The Netflix film “Don’t Look Up” satirizes how there’s no planetary cataclysm so large that it can’t be monetized or ignored.
I use the word satire loosely for an over-the-top film that somehow could still function as a documentary. Its cinematic crisis is a metaphor for our avoidance of existential crises: the pandemic, insurrection and, most obvious of all, climate change.
Which brings us to a political nomination so wrongheaded that it could have easily fit into “Don’t Look Up”: Gov.-elect Glenn Youngkin’s choice of a former coal industry lobbyist as a steward of Virginia’s environment. Andrew Wheeler will be Virginia’s secretary of natural resources unless state lawmakers have the good sense to reject him.
Wheeler was head of the Environmental Protection Agency during the Trump administration, which took unseemly pleasure in trashing environmental protections.
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In a General Assembly that typically rubber-stamps a governor’s Cabinet picks, Wheeler’s nomination has riled up Democrats.
“I don’t recall ever receiving an email asking me to reject a governor’s appointment before, and my inbox is flooded,” said state Sen. Jennifer McClellan, a Democrat from Richmond.
Youngkin’s pick, she said, “shows that the environment and addressing climate change is not only not a priority, but that they’re going to roll back all the progress we wanted to make. And that’s just unacceptable.”
Rep. Donald McEachin, D-4th, urged Virginia’s Senate to oppose Wheeler, saying in a statement that as EPA chief, he “disregarded scientific advice, loosened emissions standards, allowed for unsafe levels of PFAS in drinking water, rolled back protections for our nation’s waterways, and undermined our global standing as a partner in the fight against climate change by rescinding the Clean Power Plan.”
Obviously, the Youngkin team has a different take.
“The Governor-Elect appointed Andrew Wheeler because of their shared commitment to protecting the Chesapeake Bay, addressing rising sea levels, solving longstanding stormwater management issues, and establishing a Coastal Virginia Resiliency Authority,” a transition aide for Youngkin said via text.
If so, Wheeler has experienced a conversion previously unwitnessed in his public life.
Virginia—and really, the nation and world—don’t have the luxury to indulge in this folly.
We’ve already endured the weird and wasteful witch hunt that Ken Cuccinelli, Virginia’s former attorney general, conducted against climate scientist Michael Mann. Now, the commonwealth is ushering in a new age of climate denial with Youngkin and Wheeler, a former staffer for Republican Sen. Jim Inhofe of Oklahoma, who has called climate change a hoax.
In December, of all months, wildfires consumed towns in Colorado and tornadoes leveled locales in Kentucky. During the first week of the new year in Virginia, a mere two days separated balmy temperatures from a snowstorm that paralyzed Interstate 95.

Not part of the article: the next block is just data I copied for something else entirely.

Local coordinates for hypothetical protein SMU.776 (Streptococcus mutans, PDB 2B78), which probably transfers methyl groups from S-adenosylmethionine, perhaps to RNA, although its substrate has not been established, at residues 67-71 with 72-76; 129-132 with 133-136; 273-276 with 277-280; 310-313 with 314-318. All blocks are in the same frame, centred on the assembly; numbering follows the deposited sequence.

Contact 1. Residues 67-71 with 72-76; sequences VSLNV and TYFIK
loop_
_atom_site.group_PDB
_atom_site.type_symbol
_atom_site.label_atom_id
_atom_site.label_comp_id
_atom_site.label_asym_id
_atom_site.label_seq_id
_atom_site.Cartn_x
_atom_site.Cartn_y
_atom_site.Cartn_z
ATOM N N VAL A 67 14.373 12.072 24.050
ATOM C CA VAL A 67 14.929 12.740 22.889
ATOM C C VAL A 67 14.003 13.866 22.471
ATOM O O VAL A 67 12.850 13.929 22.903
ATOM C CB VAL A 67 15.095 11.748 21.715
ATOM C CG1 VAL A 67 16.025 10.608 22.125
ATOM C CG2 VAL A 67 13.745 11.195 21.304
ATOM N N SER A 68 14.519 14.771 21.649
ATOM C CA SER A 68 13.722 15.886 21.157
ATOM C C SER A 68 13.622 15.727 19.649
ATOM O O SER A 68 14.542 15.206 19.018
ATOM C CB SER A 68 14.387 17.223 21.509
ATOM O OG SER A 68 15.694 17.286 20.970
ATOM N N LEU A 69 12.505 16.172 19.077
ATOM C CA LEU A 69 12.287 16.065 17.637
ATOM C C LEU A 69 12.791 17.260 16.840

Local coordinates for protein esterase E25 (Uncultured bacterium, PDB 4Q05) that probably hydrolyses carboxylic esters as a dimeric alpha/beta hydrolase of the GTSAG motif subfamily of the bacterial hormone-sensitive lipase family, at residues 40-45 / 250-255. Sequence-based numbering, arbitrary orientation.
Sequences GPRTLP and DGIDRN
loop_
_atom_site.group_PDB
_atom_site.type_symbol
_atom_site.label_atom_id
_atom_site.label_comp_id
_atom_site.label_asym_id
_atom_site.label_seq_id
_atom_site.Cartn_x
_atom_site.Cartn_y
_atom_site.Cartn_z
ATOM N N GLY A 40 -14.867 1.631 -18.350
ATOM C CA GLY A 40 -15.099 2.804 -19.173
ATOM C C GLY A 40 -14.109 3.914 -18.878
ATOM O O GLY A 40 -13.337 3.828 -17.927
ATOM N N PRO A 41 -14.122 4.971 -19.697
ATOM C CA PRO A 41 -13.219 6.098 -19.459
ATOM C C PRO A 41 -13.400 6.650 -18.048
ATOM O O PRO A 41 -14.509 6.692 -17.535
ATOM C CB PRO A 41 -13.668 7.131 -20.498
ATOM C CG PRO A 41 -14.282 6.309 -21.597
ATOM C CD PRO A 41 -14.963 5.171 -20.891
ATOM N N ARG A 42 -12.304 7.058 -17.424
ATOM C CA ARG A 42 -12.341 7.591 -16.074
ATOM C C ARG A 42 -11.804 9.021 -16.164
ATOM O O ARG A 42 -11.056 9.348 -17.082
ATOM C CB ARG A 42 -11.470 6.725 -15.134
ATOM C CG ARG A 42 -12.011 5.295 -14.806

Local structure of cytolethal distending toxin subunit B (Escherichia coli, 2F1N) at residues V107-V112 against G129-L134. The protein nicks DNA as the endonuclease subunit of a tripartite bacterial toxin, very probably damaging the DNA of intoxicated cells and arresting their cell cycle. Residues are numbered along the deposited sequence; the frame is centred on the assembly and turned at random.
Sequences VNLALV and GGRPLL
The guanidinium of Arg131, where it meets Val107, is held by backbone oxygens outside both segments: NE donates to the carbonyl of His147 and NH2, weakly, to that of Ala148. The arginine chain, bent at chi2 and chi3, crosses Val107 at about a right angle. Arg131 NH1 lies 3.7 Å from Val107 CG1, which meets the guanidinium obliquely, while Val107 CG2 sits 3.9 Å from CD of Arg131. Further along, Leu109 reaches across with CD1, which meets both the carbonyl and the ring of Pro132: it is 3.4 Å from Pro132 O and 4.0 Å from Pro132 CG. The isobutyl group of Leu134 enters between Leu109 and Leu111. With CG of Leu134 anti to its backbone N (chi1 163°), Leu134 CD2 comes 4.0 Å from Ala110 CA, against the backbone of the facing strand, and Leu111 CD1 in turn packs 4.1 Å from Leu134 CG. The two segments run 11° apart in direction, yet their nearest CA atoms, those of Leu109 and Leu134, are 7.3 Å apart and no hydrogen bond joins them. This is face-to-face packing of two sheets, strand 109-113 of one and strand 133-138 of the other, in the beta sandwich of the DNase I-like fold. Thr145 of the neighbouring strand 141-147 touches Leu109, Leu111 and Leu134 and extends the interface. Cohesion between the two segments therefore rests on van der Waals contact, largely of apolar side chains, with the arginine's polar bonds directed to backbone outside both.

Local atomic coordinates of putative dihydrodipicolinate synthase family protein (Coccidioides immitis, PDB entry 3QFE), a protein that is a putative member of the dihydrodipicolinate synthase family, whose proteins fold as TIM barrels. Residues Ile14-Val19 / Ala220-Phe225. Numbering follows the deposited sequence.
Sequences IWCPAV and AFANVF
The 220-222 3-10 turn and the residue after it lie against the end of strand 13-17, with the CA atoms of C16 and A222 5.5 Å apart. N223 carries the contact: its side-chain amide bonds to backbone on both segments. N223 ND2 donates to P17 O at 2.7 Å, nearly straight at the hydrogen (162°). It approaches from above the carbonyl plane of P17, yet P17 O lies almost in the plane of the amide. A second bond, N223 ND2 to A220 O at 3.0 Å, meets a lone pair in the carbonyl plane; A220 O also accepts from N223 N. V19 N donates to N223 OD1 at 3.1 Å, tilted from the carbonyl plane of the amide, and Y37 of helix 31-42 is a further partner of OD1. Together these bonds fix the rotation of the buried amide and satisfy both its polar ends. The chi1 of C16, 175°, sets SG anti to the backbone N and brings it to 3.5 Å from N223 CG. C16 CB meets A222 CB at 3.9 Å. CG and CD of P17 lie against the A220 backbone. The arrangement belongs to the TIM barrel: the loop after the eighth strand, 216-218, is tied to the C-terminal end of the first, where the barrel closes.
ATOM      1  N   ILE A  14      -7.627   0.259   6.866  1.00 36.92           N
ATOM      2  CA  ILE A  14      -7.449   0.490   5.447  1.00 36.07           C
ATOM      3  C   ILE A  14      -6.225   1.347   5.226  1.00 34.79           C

How many signs do we need?
Which brings us to another malady the nation refuses to address: systemic racism. Climate denial is inseparable from environmental racism. An organization called Moms Clean Air Force, whose stated mission is to protect children from air pollution and climate change, called out Wheeler during his EPA tenure with a list citing “10 Ways the EPA is Making Life Worse for Black and Brown Americans.”
In 2021, the EPA, under new management after Trump’s defeat, released a Social Vulnerability Report examining how some populations—based on income, educational attainment, race and ethnicity, and age—“may be more exposed to the highest impacts of climate change.”
According to the report, Black individuals are 40% more likely than their non-Black counterparts to live in areas with the highest projected increases in mortality rates due to climate-driven changes in extreme temperatures; their children, far more likely to experience asthma due to climate-driven air pollution.
Latino individuals are 43% more likely than non-Latino counterparts to live in areas projected to experience lost labor hours outdoors because of climate-driven high temperatures. American Indian and Alaska Native individuals are 48% more likely than their counterparts to live in areas where the highest percentage of land is projected to be inundated due to sea level rise.
Wheeler is not merely associated with the inherent racism of climate denial.
A 2018 story in the Washington Post and Huffington Post wrote that Wheeler, while head of the EPA, “liked” a blatantly racist post featuring Barack and Michelle Obama staring at a banana. Wheeler, lamely, said he did not remember liking the picture.
Partisan polarization on climate change—not unlike in the fight against COVID-19—is a self-defeating and potentially lethal hill to die on, seeded with misinformation. But the havoc of extreme weather respects neither partisan politics nor privilege.
Wheeler, in this climate, is the wrong man for this job. Youngkin needs to quit the satire and submit a serious pick.
Michael Paul Williams writes for the Richmond Times-Dispatch